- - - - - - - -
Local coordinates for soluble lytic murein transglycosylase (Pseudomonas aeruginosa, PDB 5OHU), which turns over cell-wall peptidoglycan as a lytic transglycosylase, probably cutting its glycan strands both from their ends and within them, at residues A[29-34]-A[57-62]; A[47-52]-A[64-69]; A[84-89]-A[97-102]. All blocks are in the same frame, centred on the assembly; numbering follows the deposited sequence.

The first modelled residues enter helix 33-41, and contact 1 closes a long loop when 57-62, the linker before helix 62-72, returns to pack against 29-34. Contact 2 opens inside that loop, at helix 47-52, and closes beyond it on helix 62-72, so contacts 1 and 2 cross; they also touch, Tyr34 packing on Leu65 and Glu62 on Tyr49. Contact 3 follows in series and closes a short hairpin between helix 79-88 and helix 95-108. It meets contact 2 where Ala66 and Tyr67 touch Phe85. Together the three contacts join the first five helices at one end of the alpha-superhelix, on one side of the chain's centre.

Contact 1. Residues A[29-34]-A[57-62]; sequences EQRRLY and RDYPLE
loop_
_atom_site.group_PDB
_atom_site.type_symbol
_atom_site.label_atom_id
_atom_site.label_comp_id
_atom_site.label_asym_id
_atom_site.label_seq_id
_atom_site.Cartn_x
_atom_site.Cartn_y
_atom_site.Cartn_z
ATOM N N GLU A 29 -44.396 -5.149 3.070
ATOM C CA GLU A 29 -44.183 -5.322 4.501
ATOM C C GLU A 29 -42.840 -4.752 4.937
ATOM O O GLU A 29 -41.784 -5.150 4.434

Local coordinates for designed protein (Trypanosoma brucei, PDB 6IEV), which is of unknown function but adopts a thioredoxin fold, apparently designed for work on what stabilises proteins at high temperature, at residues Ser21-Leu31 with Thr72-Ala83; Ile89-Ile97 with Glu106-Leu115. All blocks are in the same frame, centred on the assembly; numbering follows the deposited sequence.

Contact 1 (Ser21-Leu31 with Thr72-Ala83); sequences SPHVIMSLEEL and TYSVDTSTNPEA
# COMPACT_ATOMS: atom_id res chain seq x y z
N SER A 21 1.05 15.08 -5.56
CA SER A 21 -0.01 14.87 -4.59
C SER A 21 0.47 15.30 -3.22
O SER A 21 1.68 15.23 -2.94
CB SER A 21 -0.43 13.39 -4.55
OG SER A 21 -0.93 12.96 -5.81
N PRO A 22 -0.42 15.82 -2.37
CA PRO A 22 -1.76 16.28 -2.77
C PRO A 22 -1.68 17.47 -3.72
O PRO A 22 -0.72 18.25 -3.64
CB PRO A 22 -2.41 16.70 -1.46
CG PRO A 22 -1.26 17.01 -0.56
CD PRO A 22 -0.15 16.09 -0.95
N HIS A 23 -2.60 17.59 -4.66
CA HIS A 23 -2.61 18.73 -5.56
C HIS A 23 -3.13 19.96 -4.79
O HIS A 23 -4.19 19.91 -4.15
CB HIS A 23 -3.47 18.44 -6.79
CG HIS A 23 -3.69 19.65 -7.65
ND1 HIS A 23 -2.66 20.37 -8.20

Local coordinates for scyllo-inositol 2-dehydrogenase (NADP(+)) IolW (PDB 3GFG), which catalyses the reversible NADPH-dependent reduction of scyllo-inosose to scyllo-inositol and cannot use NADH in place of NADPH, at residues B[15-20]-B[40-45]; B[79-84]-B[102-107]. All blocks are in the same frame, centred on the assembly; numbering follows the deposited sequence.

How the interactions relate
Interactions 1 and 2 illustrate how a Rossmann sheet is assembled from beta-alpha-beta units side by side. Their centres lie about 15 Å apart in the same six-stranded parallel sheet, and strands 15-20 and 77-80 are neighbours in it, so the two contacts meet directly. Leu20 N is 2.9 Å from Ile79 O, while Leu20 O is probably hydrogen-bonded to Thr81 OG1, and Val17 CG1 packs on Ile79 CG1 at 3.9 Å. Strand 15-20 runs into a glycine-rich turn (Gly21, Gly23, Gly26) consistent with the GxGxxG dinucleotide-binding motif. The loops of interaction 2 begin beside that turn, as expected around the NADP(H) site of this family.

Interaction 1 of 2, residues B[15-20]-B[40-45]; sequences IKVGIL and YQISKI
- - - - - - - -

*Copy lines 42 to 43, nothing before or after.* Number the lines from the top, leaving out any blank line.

How the interactions relate
Interactions 1 and 2 illustrate how a Rossmann sheet is assembled from beta-alpha-beta units side by side. Their centres lie about 15 Å apart in the same six-stranded parallel sheet, and strands 15-20 and 77-80 are neighbours in it, so the two contacts meet directly. Leu20 N is 2.9 Å from Ile79 O, while Leu20 O is probably hydrogen-bonded to Thr81 OG1, and Val17 CG1 packs on Ile79 CG1 at 3.9 Å. Strand 15-20 runs into a glycine-rich turn (Gly21, Gly23, Gly26) consistent with the GxGxxG dinucleotide-binding motif. The loops of interaction 2 begin beside that turn, as expected around the NADP(H) site of this family.